Winter and Your Pool

Main Content Starts Here

Snow is beautiful when it’s falling gently from the sky, but when it piles up it can make a huge mess. According to FEMA, 1 foot of fresh snow ranges from 3 pounds per square foot for light, dry snow (what the western part of the U.S. gets) to 21 pounds per square foot for wet, heavy snow (what the East Coast typically gets). Additionally, ice weighs significantly more – 1 foot of ice weighs approximately 57 pounds per square foot. Yikes!

woman looking at snow in window

Here’s what you should do to take care of your pool during winter weather:

Before The Snow

Make sure you winterize your pool! This includes lowering the water level, balancing the pool chemistry and using an “air pillow” to separate the pool cover from the water. Don’t hesitate to call your local pool professional to do this process for you because it is such an important step! If you don’t have a local pool professional, use our dealer locator to find one close to you.

While It’s Snowing

Don’t just watch it snow – keep an eye out for snow and debris accumulation on your pool cover. If there’s more than an inch of water on your pool cover, the weight of the water can cause stress and damage your pool cover. It’s important to note that many winter pool covers can handle up to 10 inches of snow, but if the water level in your pool has dropped since the cover was put on, it can fail. Additionally, large amounts of snow can have different effects on different types of pools and covers, so it’s better to take action now than to wait and see what happens!

As it is snowing, regularly go out and gently brush the snow off your pool cover with a long broom and never (let us repeat that – NEVER) use sharp objects to remove snow or ice. Don’t forcibly remove or try to melt any ice on your pool cover. Simply be more diligent about cleaning off your pool cover when ice is present. You should wait for ice to melt and pump the water off your pool cover as quickly as possible. This will prevent it from refreezing and damaging the cover.

Finally, while you’re focusing intently on cleaning off your pool cover, don’t forget to remove the snow from around the pool as well. This is especially important for an inground pool. By removing the snow around the pool there will be space for the melting snow to run off and you’ll have a clear place to walk! Just make sure you don’t accidently shovel snow ONTO your pool cover!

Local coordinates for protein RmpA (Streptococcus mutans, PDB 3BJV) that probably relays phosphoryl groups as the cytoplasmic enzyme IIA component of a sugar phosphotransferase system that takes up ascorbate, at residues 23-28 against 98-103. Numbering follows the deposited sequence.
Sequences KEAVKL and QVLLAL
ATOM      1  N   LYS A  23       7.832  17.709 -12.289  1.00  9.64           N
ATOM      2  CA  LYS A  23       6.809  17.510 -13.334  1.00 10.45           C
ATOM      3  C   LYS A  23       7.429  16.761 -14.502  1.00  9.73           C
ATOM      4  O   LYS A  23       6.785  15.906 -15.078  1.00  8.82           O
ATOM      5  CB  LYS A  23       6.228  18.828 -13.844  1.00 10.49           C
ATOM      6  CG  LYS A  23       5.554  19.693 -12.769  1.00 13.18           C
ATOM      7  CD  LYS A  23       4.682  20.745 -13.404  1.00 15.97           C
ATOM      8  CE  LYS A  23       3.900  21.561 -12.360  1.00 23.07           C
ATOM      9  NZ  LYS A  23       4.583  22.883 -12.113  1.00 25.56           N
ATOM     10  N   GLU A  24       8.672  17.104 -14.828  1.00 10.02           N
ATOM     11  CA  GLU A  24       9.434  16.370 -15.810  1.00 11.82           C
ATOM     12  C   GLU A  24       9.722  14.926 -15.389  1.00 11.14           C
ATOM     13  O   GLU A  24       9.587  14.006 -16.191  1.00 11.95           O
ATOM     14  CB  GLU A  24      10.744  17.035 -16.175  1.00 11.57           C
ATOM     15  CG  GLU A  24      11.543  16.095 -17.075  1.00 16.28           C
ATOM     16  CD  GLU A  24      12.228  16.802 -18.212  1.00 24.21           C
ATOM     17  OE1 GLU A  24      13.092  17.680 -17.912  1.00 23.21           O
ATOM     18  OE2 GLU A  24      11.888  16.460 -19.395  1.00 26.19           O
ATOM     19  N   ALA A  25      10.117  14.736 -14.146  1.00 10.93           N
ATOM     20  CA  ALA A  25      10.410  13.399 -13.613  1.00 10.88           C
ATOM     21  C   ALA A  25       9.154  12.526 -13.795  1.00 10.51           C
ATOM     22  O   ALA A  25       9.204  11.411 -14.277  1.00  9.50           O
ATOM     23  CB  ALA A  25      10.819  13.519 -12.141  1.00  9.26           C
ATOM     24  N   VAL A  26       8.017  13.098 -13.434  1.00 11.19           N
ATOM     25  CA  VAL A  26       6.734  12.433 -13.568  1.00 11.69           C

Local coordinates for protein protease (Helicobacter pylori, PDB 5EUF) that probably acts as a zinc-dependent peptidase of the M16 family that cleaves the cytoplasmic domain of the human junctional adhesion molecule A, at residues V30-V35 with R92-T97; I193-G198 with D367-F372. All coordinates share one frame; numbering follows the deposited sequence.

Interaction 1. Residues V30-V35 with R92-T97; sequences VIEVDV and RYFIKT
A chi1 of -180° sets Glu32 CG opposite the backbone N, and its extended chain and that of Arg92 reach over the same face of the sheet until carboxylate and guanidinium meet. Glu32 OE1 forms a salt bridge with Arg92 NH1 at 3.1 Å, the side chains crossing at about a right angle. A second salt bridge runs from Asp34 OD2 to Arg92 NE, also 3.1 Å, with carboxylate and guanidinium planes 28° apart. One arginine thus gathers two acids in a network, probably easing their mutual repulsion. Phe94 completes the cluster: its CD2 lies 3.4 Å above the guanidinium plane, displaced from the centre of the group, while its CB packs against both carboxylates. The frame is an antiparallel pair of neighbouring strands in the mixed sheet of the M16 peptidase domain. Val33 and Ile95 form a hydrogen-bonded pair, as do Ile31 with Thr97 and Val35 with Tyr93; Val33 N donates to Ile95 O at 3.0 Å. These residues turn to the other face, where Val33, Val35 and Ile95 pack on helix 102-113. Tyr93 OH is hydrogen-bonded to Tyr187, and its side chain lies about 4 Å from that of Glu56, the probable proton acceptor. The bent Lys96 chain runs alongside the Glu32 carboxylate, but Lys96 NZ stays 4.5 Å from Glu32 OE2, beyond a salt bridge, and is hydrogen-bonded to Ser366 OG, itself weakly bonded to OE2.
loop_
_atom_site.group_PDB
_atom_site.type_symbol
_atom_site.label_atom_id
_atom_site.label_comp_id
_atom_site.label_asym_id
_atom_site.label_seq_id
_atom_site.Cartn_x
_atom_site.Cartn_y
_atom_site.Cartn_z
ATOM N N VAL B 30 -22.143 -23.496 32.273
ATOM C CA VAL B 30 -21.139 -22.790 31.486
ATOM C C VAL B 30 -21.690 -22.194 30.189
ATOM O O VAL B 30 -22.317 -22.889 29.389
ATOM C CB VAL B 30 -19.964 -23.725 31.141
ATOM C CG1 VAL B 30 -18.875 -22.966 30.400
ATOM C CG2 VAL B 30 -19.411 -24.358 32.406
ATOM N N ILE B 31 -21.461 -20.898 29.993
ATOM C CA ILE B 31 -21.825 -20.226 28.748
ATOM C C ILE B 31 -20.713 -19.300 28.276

After The Snow

When ice and snow melt, the runoff can flow into your pool. You should pump any runoff off your pool cover as quickly as possible. Why? If there is a significant amount of runoff or snow on top of your pool cover it can cause the pool cover to make contact with the surface of the water. This creates added tension to the pool cover and can allow sharp pieces of ice to slice through the pool cover. And depending on the type of pool you have the ice could also cut the pool lining.

Additionally, natural precipitation is more acidic than the ideal pH of pool water because of air pollution so, the runoff will change your pool's water chemistry. This change can cause scaling, corrosion and algae build-up. Additionally, increased acidity can eat away at the plaster or metal parts of your pool, causing significant damage. Runoff can also bring dirt and debris, which can damage your pool's surface and impact the water quality. The result is more work in the spring when you open your pool.

Finally, it’s important to remember that you take plenty of breaks from working outside during winter weather, wear layers and use safe shoveling techniques. If you follow these simple steps, you can help protect your pool from the snow and ice and make sure your pool will be ready to open this spring!

Back to top of page